• Use the resources at the website: National Novel Writing Month. You can set up your own dashboard, upload ideas, picture boards, short excerpts, possible titles and even inspirational playlists for each project. On the website you’ll find links to local events, helpful tips and blogs, ways to connect with other writers (buddies!), all kinds of support and help, and badges to keep you inspired along the way. ALSO: you can log your words per day and check on your progress (honestly one of the best tools for me. Nothing like a swanky bar graph to get a girl all excited to blow the curve, you know what I mean?)
  • If you don’t make the 50,000 words, there isn’t some Squid-Games pit that will open up and swallow you whole, but you will have made progress and learned a bit about your writing habits. If you do succeed in that word-count, you’ll receive free goodies to help in the next steps of editing, cover design, and self-publishing if you choose that route.
  • If you aren’t a novelist, don’t count this challenge out. At your author page/dashboard, you can select if you want to participate in the traditional challenge (50,000 words in 30 days) OR create a challenge of your own. It can be a collection of short stories or poetry. I’ve had friends and collogues use the challenge to get through final edits of their current novels or for drafting a complex series. The point is that you use the 30 days to build a habit of putting your writing first.
  • Lastly, as this blog is coming out in October, you will have plenty of time to prepare, especially if you’re a plotter/mapper. The weeks leading up to November 1st are a great time to outline your novel, create character boards, and get excited about telling your story.

For every week in November, I’ll be running one short blog (Wednesday or Saturday?) on this website to offer you inspiration for the week ahead. If you like the challenge, please support the cause by donating or picking up some sweet swag on their website. NaNoWriMo offers support and programs free for young writers to grow their skills, and for those disadvantaged or formally overlooked writers whose voices deserve to be heard.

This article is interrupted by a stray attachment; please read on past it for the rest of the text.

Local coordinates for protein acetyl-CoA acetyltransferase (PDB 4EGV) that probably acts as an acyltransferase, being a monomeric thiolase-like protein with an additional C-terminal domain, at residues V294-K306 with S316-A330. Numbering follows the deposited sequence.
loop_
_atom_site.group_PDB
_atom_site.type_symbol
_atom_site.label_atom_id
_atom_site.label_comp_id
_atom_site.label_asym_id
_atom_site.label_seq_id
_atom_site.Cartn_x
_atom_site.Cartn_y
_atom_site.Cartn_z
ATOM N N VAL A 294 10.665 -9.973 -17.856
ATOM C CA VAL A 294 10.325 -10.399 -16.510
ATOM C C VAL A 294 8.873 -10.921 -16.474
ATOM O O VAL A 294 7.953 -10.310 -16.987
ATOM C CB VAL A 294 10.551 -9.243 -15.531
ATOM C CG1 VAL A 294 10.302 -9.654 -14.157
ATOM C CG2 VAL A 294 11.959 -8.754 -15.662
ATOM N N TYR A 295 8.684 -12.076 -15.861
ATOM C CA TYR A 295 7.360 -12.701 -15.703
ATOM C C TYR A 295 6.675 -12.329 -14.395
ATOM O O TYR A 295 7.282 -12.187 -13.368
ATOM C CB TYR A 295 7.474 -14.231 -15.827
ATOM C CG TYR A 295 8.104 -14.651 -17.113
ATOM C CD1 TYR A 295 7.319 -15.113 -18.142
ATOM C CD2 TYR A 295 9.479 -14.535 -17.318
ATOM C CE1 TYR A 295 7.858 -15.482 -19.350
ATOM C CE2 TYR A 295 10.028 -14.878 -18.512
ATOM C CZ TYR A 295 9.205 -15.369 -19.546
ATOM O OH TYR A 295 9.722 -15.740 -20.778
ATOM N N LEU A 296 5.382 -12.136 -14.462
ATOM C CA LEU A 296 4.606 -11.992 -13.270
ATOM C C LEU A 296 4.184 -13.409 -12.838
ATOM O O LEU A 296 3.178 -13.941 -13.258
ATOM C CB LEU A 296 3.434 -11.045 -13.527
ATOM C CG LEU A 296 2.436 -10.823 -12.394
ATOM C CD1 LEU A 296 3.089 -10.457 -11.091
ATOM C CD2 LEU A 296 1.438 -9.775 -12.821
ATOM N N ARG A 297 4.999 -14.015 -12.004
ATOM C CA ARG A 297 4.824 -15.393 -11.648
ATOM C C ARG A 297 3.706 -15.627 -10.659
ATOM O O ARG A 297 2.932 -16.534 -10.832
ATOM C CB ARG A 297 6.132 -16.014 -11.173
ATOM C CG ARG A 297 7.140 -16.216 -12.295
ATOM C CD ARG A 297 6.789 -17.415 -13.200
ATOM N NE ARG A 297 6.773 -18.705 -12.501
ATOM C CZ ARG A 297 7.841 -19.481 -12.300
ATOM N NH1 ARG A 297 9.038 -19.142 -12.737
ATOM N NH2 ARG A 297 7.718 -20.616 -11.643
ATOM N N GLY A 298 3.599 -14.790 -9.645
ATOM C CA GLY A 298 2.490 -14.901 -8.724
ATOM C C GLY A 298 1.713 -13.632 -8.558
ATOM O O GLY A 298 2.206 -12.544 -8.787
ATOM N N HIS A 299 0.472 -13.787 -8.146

I hope you’ll sign up. I hope you’ll find the time to invest in your book and yourself. I’m always open to any questions or thoughts on the matter, so hit me up at my website www.thebeautifulstuf.blog, through the contact page.

Thanks, and Happy Writing!

The Beautiful Writers Workshop: Novelty #7– Setting

Photo by James Wheeler on Pexels.com

Good morning! So, here we are. Working our way through the bulleted list on Novel Writing. Today is about setting, but before I build up that world, I would like to remind you:

Keep in mind, there are many intricacies to writing a novel. It can’t all be learned in 7 points. Or 25. Or even 100. Most novelists have one or two ‘starter’ novels that never see the light of day. Because the process of writing a complete novel is, in itself, the real lesson of what does and doesn’t work. Until you do it, write it, fight through it, you won’t truly grasp which elements are most important, and how to get through the problems that you will inevitably face.

Now–on to Setting.

Setting is the world where your characters live, where the plot takes place and what influences those major themes. Setting includes physical space (mountains, city, country, house, street, etc), time period (modern day, future, Elizabethan England), multiplied by fiction and non-fiction (3050 space opera set on a distant planet versus 1944 Italy during the Second World War).

Photo by Miriam Espacio on Pexels.com
Photo by Pixabay on Pexels.com

I am a firm and staunch believer that setting is, itself, integral as a character in your story. Setting will dictate so much of your novel. The physical and temporal surroundings of your characters limit or promote certain behaviors, patterns of speech, choices, and opportunities. The setting, say a creepy old house on the coast of Maine, can even be a character itself, lending an influential factor to the events that play out. (Wouldn’t be the same if Destiny Harrison had moved into a swanky new apartment in L.A.)